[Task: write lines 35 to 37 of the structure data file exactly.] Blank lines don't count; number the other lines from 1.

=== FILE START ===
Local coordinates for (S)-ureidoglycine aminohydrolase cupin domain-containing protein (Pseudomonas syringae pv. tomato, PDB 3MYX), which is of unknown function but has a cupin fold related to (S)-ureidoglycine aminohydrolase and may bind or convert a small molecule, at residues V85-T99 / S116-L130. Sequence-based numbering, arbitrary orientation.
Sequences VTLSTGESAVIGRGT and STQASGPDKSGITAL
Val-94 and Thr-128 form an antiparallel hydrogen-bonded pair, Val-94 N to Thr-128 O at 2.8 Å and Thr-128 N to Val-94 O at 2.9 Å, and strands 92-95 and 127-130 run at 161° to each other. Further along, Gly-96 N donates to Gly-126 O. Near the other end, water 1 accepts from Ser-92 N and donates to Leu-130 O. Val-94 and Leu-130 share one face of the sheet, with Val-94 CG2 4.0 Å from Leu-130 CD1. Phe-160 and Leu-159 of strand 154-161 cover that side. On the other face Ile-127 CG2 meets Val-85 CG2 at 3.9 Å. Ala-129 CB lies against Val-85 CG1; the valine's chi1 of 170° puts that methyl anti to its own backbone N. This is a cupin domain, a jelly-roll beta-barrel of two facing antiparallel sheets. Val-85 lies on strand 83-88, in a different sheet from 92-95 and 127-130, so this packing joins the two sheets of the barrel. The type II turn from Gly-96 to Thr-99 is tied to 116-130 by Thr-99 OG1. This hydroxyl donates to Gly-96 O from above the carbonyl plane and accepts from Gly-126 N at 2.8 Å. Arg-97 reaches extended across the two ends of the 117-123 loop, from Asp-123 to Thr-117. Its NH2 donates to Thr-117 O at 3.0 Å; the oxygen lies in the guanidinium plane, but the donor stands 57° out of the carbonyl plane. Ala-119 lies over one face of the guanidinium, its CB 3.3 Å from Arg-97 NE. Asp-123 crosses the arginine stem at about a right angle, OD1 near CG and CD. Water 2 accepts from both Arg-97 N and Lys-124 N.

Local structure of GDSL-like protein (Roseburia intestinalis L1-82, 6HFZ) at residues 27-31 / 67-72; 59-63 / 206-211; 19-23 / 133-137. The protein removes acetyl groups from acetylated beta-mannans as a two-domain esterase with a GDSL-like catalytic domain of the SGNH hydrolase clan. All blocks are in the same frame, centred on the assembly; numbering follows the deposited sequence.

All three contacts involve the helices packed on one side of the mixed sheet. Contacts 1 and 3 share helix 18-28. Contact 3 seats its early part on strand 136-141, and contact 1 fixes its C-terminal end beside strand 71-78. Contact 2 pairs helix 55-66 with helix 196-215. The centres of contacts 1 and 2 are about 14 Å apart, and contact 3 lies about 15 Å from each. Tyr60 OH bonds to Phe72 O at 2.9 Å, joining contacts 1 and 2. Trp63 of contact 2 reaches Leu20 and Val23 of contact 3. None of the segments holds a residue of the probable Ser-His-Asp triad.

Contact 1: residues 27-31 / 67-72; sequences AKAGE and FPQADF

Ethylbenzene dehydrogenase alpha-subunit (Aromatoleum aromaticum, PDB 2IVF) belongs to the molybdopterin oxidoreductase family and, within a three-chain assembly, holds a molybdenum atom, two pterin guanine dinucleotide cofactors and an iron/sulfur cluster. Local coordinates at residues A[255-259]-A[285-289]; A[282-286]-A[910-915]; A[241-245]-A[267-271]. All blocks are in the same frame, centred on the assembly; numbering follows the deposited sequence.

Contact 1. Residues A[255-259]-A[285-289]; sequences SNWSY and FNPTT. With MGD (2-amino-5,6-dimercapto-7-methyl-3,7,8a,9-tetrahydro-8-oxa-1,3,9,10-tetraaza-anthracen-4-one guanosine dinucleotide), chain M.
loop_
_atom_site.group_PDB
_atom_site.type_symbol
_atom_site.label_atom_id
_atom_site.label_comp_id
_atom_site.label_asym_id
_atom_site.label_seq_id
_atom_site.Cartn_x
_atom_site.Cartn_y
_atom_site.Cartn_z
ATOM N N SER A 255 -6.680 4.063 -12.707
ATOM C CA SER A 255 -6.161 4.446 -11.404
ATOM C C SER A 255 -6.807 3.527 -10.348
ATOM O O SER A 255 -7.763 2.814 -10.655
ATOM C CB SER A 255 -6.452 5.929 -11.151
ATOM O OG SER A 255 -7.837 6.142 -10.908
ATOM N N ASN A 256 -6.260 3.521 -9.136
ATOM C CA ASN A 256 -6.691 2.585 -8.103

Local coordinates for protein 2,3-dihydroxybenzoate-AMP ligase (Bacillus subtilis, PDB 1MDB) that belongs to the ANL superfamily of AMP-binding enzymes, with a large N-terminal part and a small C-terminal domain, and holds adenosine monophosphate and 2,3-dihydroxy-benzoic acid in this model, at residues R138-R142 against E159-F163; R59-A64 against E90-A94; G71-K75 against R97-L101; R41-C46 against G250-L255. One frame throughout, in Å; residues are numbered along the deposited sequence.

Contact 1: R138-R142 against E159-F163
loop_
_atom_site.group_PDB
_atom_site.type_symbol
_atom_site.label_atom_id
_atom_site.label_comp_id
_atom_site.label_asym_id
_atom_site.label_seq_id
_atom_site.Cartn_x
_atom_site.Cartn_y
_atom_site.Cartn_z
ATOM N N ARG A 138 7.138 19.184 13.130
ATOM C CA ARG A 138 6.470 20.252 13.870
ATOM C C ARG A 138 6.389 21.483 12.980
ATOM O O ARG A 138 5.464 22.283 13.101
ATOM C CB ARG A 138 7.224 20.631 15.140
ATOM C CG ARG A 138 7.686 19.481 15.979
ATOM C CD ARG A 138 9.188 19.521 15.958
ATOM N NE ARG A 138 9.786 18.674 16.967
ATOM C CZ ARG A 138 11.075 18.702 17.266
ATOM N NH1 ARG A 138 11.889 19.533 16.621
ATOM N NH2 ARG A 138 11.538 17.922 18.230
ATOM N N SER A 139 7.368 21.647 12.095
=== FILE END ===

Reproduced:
_atom_site.label_seq_id
_atom_site.Cartn_x
_atom_site.Cartn_y